Gods of Leather and Lilies: ancestral spirits and community leadership culture in the Buddhist debates at Kōyasan
Since the early fifteenth century, the monastic participants in the Risseigi debates at the Kōyasan esoteric Buddhist community have been promoted to membership in the “Myōjin-kō” confraternity. Although debate protocol was based on that of Kōfukuji’s, the process by which the debating priests were qualified for the confraternity is modeled on practices of rotating leadership in the local communities outside the Buddhist complex. These involved the excursions of various “non-Buddhist” gods and the investiture of their temporary custodians with a program of worship. I will introduce this organizational model and its variants before focusing on the objects of worship, their material supports, and their meanings.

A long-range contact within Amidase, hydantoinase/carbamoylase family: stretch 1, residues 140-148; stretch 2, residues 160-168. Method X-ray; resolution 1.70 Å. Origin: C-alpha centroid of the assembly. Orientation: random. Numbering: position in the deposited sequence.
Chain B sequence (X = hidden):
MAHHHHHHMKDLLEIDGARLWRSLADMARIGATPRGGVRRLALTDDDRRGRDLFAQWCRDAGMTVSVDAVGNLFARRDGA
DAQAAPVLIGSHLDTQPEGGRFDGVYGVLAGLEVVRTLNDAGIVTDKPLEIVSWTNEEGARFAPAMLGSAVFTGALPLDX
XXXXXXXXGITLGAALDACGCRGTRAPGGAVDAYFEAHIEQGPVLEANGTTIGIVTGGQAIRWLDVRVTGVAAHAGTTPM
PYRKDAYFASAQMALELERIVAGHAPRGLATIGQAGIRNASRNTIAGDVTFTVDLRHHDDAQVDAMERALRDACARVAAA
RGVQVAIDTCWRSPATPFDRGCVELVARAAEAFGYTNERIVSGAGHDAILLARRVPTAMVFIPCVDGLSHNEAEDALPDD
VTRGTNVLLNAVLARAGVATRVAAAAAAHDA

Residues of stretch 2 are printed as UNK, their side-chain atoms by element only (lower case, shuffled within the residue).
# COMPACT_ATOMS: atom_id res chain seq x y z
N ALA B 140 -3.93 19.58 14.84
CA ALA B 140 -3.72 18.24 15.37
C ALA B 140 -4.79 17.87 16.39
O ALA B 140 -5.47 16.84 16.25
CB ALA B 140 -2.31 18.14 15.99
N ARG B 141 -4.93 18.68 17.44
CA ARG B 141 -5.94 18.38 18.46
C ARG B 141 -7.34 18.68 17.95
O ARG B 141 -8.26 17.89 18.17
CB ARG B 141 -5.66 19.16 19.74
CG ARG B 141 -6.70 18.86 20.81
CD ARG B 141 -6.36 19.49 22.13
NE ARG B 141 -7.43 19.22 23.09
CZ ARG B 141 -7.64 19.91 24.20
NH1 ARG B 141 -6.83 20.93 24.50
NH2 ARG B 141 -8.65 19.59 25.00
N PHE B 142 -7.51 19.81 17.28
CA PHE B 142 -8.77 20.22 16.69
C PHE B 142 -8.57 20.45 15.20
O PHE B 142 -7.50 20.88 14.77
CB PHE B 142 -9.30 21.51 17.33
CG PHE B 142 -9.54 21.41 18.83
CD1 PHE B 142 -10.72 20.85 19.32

Understanding the practice of rotating leadership sheds light on the initially confusing selection of gods. Most important among these at Kōyasan’s debates was “Ryūgi Myōjin” whose roots can be found in the spirits of a willow swamp and a lily-field, and who is related to a mysterious god of leather-making. Important texts for understanding these practices, the debates, and these gods are the Gohonjiku ritual manual, the Gohonjiku painting, Sanja takusen paintings, the Myōjin-kō liturgy, and the “origin tale” of the leather-making god. The incorporation of the gods (who previously/also occupied other spheres of worship) into Buddhist debates is to do with community identity reinforcement but is indicative of co-existence rather than of subjugation or appropriation. This talk’s study of the “patterns and players” in the debates shows that the medieval mountain was considered, fundamentally, a site of gods - and ancestral spirits – despite the Buddhist community settled there.
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